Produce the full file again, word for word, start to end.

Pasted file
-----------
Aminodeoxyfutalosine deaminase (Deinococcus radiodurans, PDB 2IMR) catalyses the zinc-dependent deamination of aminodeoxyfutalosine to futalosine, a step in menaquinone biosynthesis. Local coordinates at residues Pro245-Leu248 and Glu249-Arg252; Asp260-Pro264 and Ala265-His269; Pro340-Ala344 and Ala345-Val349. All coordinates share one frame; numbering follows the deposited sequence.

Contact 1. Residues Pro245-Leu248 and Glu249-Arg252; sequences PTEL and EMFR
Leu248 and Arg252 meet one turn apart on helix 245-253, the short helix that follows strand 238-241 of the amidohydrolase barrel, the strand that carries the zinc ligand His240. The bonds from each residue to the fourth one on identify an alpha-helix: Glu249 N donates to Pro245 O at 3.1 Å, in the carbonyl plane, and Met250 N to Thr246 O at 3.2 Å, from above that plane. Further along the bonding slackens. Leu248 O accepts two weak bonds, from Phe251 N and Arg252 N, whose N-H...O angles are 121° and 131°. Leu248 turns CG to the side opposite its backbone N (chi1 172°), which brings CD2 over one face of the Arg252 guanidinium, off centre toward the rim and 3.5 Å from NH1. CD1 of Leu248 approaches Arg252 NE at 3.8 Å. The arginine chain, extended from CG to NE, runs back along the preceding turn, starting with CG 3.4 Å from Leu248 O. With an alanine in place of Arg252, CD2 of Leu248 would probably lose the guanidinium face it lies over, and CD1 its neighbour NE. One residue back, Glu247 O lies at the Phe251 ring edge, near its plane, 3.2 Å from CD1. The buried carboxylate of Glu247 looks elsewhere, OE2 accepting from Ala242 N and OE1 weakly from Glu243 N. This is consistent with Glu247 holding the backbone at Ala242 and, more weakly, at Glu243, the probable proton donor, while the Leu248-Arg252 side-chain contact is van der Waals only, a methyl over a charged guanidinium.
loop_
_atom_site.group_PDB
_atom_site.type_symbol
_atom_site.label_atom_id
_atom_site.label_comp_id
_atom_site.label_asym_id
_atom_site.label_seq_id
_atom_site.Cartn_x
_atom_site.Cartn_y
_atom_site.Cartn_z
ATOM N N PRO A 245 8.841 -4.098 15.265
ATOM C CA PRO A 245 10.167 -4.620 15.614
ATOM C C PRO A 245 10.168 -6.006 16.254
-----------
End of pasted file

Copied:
Aminodeoxyfutalosine deaminase (Deinococcus radiodurans, PDB 2IMR) catalyses the zinc-dependent deamination of aminodeoxyfutalosine to futalosine, a step in menaquinone biosynthesis. Local coordinates at residues Pro245-Leu248 and Glu249-Arg252; Asp260-Pro264 and Ala265-His269; Pro340-Ala344 and Ala345-Val349. All coordinates share one frame; numbering follows the deposited sequence.

Contact 1. Residues Pro245-Leu248 and Glu249-Arg252; sequences PTEL and EMFR
Leu248 and Arg252 meet one turn apart on helix 245-253, the short helix that follows strand 238-241 of the amidohydrolase barrel, the strand that carries the zinc ligand His240. The bonds from each residue to the fourth one on identify an alpha-helix: Glu249 N donates to Pro245 O at 3.1 Å, in the carbonyl plane, and Met250 N to Thr246 O at 3.2 Å, from above that plane. Further along the bonding slackens. Leu248 O accepts two weak bonds, from Phe251 N and Arg252 N, whose N-H...O angles are 121° and 131°. Leu248 turns CG to the side opposite its backbone N (chi1 172°), which brings CD2 over one face of the Arg252 guanidinium, off centre toward the rim and 3.5 Å from NH1. CD1 of Leu248 approaches Arg252 NE at 3.8 Å. The arginine chain, extended from CG to NE, runs back along the preceding turn, starting with CG 3.4 Å from Leu248 O. With an alanine in place of Arg252, CD2 of Leu248 would probably lose the guanidinium face it lies over, and CD1 its neighbour NE. One residue back, Glu247 O lies at the Phe251 ring edge, near its plane, 3.2 Å from CD1. The buried carboxylate of Glu247 looks elsewhere, OE2 accepting from Ala242 N and OE1 weakly from Glu243 N. This is consistent with Glu247 holding the backbone at Ala242 and, more weakly, at Glu243, the probable proton donor, while the Leu248-Arg252 side-chain contact is van der Waals only, a methyl over a charged guanidinium.
loop_
_atom_site.group_PDB
_atom_site.type_symbol
_atom_site.label_atom_id
_atom_site.label_comp_id
_atom_site.label_asym_id
_atom_site.label_seq_id
_atom_site.Cartn_x
_atom_site.Cartn_y
_atom_site.Cartn_z
ATOM N N PRO A 245 8.841 -4.098 15.265
ATOM C CA PRO A 245 10.167 -4.620 15.614
ATOM C C PRO A 245 10.168 -6.006 16.254